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Zia SarhadiTHE HERALD, December 1996


"The Last Reel

This obituary received a generous input from Talat Aslam, the Editor (not credited in the printed version)

When you call somebody a living legend, how do you describe their death?

Zia Sarhadi, the man who gave us memorable films such as Humlog (1951) and Footpath (1953), lived in virtual oblivion after his misfortune with the Pakistani film censors in the late ‘50s. He passed away in Madrid last month, having spent the last 15 years of his life in self-exile in London.

Born in Peshawar in 1914, Zia began his film career in Bombay when his friend Mehboob Khan asked him to write the screenplay, dialogue and songs for his Sagar Movietone venture, Deccan Queen. Quite contrary to the social realism Zia became known for in his later days, this debut film was an action thriller. However, it was Manmohan (1936) which actually brought him to fame. Besides acting in the film, he also wrote the lyrics, story, screenplay and dialogue. Over the next 15 years he received the writing credit for such films as Jagirdar, Kal Ki Baat (1937), Jeevan Saathi (1939),Sajan (1940), Behan (1941), Ghalib ((1942), Badi Maa (1945), Elan (1947), Anokha Pyar (1948), Dil Ki Duniya (1949), Khel (1950) and Baiju Bawra (1952 – dialogue only). Among the films he directed were Abhilasha (1938), Humlog (1951), Foot Path (1953) and Awaz (1956).

Humlog, one of the finest movies of the 1950s, was a great success. Unfortunately, his other films were not box office hits, but in terms of quality, all three left a lasting impact on the tradition of parallel cinema.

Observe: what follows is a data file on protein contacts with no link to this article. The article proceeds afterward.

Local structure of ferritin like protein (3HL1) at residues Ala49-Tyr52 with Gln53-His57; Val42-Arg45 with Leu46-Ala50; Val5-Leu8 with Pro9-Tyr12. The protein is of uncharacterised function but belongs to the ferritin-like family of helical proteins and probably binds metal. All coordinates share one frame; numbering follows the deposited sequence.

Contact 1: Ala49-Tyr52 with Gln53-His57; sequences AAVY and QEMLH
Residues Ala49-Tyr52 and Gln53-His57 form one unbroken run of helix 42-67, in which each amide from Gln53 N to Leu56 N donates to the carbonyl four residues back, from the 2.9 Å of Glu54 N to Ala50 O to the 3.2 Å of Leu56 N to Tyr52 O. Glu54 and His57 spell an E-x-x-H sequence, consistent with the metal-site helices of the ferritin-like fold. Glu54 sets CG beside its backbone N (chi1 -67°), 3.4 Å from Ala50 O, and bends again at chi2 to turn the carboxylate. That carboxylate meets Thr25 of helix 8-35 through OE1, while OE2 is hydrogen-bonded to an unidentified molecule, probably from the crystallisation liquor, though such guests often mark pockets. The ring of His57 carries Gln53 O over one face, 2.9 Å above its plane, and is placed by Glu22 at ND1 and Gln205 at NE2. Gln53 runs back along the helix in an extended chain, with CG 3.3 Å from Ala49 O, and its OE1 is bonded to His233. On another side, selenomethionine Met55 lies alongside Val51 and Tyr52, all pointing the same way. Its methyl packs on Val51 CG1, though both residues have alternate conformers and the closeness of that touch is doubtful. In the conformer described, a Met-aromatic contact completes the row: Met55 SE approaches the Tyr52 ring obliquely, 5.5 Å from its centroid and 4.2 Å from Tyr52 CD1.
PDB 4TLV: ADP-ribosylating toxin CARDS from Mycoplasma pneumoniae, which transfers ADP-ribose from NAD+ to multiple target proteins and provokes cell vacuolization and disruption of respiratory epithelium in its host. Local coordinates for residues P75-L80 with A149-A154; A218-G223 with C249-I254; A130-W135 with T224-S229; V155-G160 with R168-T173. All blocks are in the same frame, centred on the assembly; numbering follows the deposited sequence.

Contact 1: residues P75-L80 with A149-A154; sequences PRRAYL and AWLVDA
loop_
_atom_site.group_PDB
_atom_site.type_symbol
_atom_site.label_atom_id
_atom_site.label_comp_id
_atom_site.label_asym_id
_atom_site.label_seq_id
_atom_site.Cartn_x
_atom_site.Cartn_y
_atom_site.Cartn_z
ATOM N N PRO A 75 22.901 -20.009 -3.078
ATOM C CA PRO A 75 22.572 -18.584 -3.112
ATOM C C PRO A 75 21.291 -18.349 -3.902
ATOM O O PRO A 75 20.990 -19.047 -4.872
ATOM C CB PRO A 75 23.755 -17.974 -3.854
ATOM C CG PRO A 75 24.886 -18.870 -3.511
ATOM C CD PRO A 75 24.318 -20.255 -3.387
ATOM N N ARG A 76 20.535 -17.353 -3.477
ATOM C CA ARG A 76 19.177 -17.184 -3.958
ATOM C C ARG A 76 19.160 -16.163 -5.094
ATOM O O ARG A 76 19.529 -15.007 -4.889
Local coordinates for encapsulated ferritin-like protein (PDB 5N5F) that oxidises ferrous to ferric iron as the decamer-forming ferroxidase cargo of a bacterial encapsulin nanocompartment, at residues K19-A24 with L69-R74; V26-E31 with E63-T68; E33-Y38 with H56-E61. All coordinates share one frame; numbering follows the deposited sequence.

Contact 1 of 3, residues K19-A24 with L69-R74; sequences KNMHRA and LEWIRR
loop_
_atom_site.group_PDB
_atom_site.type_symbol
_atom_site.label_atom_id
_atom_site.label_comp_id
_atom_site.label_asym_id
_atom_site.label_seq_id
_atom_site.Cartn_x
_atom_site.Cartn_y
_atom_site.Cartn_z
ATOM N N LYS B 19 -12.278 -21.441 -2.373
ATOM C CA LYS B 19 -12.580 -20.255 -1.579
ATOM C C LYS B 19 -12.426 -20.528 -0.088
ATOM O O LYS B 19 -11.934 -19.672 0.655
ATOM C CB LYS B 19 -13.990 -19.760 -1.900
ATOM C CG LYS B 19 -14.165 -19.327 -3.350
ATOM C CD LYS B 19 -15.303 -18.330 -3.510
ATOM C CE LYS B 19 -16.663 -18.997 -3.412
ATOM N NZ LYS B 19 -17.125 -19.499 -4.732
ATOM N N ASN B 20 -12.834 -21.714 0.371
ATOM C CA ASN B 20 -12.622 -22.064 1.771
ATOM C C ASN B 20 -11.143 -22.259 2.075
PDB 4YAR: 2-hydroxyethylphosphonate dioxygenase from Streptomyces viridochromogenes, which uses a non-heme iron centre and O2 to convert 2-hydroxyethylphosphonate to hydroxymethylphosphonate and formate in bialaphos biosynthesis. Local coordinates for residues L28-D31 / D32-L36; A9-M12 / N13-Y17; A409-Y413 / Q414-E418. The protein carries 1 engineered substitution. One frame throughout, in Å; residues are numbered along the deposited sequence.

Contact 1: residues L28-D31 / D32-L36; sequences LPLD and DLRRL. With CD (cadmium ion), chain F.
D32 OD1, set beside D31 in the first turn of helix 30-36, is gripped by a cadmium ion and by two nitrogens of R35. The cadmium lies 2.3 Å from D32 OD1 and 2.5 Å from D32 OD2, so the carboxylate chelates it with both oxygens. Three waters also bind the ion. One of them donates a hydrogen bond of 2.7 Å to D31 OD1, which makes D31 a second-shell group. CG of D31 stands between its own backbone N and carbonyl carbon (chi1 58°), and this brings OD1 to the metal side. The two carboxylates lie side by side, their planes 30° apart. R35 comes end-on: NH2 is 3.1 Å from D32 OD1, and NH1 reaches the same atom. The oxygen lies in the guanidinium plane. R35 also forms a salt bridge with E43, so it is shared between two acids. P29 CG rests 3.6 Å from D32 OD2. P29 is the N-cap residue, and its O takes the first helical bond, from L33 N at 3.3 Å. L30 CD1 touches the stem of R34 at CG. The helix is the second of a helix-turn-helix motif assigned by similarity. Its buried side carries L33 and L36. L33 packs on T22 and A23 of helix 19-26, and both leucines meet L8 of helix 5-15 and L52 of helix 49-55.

Zia was an “unaffiliated Marxist” and his films were known for their social themes. Moving to Pakistan, therefore, proved creatively stifling for his committed and restless soul. Rahguzar, his first movie in this country, turned out to be the last that he ever directed. By the time he could complete it, General Ayub Khan had imposed martial law in the country and the compromise with the censors shattered him. Those who have watched it are unanimous that it is still a very fine movie, but the hassles with the censors ensured that Zia never took up the megaphone again. However, he did write dialogue occasionally. Most noteably for the celebrated Lakhon Mein Eik (1966), directed by Raza Mir. His other credits include the ambitious commercial disaster, Aftab Manghi’s existentialist action movie, Shehar aur Saye and the outrageous cult classic, another film plagued by censor problems, Rangeela’s Aurat Raaj.

The third martial law, imposed by his namesake, was the final blow. The last straw came when he was picked up by the army and kept in solitary confinement in terrible conditions. The charges against him were sedition and an inclination towards Marxism. He left the country to settle in the UK, where he supported himself by working mainly on assignments for the BBC.

With a lifespan of 82 years, Zia was only truly productive for a mere 20 years. Others such as Manto, Faiz, Quratul Ain Hyder have been able to withstand the tyrannical oppression of social factors and still produce their best. A future biographer of this fascinating personality would, perhaps, be able to tell us why Zia Sarhadi was different…

Zia was an “unaffiliated Marxist” and his films were known for their social themes.

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